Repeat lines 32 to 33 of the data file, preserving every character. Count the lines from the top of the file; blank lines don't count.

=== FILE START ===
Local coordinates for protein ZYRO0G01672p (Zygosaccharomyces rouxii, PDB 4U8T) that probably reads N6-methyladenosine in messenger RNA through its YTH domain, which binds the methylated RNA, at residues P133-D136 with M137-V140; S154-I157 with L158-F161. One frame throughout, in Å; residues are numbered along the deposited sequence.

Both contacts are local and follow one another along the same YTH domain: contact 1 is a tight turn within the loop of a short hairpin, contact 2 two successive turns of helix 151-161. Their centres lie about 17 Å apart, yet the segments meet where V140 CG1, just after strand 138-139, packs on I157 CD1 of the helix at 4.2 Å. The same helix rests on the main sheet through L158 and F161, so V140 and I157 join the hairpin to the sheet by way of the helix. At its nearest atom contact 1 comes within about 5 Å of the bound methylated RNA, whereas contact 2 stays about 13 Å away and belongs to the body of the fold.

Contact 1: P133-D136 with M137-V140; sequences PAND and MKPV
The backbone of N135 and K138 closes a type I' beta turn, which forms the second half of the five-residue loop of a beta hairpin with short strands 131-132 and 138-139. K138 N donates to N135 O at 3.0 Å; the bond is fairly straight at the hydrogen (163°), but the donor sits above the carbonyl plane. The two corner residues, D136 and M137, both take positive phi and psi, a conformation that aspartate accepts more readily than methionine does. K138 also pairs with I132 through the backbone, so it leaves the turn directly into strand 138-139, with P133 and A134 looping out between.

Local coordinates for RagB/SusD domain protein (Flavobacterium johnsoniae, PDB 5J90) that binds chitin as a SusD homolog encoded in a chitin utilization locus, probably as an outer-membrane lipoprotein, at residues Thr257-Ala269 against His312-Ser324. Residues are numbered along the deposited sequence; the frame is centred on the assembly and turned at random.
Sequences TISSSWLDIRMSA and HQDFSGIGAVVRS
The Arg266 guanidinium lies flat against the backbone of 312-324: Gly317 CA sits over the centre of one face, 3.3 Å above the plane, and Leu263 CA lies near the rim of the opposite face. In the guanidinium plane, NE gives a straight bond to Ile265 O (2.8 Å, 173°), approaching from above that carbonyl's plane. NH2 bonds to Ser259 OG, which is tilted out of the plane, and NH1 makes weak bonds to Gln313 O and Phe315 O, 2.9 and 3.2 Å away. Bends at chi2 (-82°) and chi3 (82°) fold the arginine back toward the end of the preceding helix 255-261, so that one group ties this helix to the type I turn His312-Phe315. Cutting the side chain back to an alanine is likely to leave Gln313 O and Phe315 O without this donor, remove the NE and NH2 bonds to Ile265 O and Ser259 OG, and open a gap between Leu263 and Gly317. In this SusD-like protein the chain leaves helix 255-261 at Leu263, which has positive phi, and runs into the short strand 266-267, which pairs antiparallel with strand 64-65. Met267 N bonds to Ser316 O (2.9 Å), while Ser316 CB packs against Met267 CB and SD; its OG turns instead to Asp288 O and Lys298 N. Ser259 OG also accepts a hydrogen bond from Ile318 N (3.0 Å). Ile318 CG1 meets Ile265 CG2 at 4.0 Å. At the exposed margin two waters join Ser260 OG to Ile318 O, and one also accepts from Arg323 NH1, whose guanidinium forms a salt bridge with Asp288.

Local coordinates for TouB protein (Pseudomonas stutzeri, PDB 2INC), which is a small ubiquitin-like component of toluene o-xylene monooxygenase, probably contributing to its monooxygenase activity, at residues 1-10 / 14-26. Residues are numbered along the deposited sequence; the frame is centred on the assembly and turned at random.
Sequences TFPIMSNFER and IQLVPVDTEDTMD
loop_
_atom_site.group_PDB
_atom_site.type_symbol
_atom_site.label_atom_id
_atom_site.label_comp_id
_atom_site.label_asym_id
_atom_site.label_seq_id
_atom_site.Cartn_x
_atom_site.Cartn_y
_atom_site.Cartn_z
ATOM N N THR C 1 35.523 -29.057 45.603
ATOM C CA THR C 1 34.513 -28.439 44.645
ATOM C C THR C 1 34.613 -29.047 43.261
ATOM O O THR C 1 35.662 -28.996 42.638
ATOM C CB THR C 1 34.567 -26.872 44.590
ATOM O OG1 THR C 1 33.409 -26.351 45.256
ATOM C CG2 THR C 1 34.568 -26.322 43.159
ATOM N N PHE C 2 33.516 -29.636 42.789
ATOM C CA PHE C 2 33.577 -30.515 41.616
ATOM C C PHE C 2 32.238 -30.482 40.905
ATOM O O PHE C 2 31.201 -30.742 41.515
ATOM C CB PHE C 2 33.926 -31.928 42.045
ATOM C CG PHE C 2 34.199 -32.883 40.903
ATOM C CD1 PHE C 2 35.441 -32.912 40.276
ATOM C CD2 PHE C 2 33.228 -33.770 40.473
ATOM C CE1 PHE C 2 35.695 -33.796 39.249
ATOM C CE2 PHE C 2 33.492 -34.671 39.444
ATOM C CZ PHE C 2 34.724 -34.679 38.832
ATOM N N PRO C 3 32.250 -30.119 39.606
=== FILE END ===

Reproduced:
ATOM C CG PHE C 2 34.199 -32.883 40.903
ATOM C CD1 PHE C 2 35.441 -32.912 40.276